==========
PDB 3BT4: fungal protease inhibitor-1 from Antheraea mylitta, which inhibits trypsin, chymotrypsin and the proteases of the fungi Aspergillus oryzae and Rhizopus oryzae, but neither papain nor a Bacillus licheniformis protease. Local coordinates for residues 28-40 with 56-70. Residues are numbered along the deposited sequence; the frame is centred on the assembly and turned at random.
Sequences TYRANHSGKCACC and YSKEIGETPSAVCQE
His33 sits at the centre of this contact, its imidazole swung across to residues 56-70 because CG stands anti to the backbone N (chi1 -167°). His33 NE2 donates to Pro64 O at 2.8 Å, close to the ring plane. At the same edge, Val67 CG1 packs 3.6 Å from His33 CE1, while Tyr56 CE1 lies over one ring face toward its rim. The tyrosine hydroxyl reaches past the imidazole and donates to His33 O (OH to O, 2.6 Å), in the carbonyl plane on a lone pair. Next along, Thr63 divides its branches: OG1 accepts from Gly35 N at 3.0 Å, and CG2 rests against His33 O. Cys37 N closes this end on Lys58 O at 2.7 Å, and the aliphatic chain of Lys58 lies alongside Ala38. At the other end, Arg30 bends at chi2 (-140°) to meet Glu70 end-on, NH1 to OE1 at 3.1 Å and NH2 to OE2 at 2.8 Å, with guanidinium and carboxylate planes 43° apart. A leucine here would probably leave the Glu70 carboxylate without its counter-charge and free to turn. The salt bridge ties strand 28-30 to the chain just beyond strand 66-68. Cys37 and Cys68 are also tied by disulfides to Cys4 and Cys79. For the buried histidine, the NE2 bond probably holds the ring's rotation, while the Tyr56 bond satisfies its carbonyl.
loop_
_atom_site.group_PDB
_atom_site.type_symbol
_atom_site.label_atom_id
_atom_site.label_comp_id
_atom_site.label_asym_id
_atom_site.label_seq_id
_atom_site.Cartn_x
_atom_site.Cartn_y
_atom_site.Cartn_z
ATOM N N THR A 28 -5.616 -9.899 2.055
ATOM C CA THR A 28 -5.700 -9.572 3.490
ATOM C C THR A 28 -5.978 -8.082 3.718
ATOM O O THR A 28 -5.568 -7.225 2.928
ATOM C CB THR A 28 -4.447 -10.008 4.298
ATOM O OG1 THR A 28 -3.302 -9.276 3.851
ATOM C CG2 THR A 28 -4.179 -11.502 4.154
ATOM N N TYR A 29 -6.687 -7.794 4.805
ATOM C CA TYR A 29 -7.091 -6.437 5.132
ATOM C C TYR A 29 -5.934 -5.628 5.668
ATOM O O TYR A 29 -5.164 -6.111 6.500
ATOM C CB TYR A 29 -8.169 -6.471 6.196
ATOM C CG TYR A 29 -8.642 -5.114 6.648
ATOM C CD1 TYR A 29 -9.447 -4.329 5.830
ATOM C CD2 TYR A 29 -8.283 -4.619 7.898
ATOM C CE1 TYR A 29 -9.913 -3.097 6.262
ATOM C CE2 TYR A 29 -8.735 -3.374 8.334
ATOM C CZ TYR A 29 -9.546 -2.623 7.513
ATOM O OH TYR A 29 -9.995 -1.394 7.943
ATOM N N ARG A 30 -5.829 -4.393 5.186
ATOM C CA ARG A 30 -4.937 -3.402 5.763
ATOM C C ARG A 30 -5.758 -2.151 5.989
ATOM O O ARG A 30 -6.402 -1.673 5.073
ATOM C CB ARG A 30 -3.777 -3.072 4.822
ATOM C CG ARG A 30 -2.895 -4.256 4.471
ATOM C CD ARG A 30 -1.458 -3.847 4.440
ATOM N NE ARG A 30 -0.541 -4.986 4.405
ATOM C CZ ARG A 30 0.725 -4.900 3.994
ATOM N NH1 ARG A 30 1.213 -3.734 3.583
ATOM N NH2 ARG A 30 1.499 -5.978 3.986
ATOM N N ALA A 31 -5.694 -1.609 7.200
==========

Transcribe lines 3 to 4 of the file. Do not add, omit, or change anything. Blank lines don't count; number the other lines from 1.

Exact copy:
His33 sits at the centre of this contact, its imidazole swung across to residues 56-70 because CG stands anti to the backbone N (chi1 -167°). His33 NE2 donates to Pro64 O at 2.8 Å, close to the ring plane. At the same edge, Val67 CG1 packs 3.6 Å from His33 CE1, while Tyr56 CE1 lies over one ring face toward its rim. The tyrosine hydroxyl reaches past the imidazole and donates to His33 O (OH to O, 2.6 Å), in the carbonyl plane on a lone pair. Next along, Thr63 divides its branches: OG1 accepts from Gly35 N at 3.0 Å, and CG2 rests against His33 O. Cys37 N closes this end on Lys58 O at 2.7 Å, and the aliphatic chain of Lys58 lies alongside Ala38. At the other end, Arg30 bends at chi2 (-140°) to meet Glu70 end-on, NH1 to OE1 at 3.1 Å and NH2 to OE2 at 2.8 Å, with guanidinium and carboxylate planes 43° apart. A leucine here would probably leave the Glu70 carboxylate without its counter-charge and free to turn. The salt bridge ties strand 28-30 to the chain just beyond strand 66-68. Cys37 and Cys68 are also tied by disulfides to Cys4 and Cys79. For the buried histidine, the NE2 bond probably holds the ring's rotation, while the Tyr56 bond satisfies its carbonyl.
loop_